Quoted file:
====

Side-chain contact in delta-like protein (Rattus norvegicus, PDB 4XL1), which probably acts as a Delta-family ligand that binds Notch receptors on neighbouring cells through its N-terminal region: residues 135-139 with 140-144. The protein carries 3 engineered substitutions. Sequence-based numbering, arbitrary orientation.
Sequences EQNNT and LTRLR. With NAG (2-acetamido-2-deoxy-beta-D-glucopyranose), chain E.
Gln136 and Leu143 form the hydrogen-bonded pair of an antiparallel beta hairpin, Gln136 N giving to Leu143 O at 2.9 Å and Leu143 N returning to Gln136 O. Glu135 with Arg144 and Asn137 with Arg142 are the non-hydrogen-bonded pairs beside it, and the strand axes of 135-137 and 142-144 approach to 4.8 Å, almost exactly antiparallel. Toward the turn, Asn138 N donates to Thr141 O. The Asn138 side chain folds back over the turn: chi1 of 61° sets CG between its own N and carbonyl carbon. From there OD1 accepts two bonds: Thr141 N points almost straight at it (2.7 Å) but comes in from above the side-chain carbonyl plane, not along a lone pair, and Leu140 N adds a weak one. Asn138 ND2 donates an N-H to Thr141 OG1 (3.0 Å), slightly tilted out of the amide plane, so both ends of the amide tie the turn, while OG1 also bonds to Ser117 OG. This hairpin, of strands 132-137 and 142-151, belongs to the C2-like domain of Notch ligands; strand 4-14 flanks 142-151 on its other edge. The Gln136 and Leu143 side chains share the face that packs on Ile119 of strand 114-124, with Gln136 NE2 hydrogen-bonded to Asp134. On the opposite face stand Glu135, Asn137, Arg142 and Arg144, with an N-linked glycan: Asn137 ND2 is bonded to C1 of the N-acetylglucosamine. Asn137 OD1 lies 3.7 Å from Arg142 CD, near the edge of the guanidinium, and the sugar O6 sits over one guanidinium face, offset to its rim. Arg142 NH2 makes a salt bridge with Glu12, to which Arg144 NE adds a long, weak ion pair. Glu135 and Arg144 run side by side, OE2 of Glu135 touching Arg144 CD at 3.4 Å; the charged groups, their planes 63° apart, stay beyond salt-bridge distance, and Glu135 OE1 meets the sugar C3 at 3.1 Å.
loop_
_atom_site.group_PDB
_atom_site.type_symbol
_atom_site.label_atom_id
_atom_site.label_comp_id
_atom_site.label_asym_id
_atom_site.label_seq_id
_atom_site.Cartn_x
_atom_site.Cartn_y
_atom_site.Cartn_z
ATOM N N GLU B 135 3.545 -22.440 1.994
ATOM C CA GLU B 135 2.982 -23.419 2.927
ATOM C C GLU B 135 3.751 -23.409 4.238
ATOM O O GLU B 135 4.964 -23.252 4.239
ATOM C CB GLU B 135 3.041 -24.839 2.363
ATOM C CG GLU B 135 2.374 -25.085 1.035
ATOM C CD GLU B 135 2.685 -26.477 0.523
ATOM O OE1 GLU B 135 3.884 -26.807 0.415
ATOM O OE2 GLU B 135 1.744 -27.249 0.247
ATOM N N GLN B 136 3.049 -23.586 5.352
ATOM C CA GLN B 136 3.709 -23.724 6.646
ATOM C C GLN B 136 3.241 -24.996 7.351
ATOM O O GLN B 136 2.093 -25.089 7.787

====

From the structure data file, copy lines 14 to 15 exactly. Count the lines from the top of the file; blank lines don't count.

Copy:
ATOM N N GLU B 135 3.545 -22.440 1.994
ATOM C CA GLU B 135 2.982 -23.419 2.927